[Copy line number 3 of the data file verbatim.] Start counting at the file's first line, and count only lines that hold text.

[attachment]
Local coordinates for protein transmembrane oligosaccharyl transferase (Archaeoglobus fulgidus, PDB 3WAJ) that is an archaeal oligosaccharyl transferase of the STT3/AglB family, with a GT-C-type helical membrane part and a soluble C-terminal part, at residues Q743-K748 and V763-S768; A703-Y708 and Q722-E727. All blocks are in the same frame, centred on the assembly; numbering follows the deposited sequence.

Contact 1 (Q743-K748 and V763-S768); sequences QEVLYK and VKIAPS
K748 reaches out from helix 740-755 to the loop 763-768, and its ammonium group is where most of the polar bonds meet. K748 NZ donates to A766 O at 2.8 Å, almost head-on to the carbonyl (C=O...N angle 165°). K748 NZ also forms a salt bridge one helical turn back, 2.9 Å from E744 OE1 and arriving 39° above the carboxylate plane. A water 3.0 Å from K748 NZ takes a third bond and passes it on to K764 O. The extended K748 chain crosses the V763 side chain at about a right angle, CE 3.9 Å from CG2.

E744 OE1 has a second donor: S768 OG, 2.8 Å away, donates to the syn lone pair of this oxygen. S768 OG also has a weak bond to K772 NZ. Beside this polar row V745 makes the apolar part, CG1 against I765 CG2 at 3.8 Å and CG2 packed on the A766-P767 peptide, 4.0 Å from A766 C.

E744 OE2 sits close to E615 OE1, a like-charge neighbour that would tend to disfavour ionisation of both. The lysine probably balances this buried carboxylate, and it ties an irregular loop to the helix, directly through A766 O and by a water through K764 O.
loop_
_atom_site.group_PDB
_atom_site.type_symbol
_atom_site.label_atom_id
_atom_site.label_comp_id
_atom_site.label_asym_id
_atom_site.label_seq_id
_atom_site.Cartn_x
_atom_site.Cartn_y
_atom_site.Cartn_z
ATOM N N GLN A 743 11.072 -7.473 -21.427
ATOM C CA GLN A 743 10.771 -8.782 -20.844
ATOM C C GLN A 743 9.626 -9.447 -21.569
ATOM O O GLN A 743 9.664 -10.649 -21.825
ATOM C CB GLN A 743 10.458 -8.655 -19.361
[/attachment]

K748 reaches out from helix 740-755 to the loop 763-768, and its ammonium group is where most of the polar bonds meet. K748 NZ donates to A766 O at 2.8 Å, almost head-on to the carbonyl (C=O...N angle 165°). K748 NZ also forms a salt bridge one helical turn back, 2.9 Å from E744 OE1 and arriving 39° above the carboxylate plane. A water 3.0 Å from K748 NZ takes a third bond and passes it on to K764 O. The extended K748 chain crosses the V763 side chain at about a right angle, CE 3.9 Å from CG2.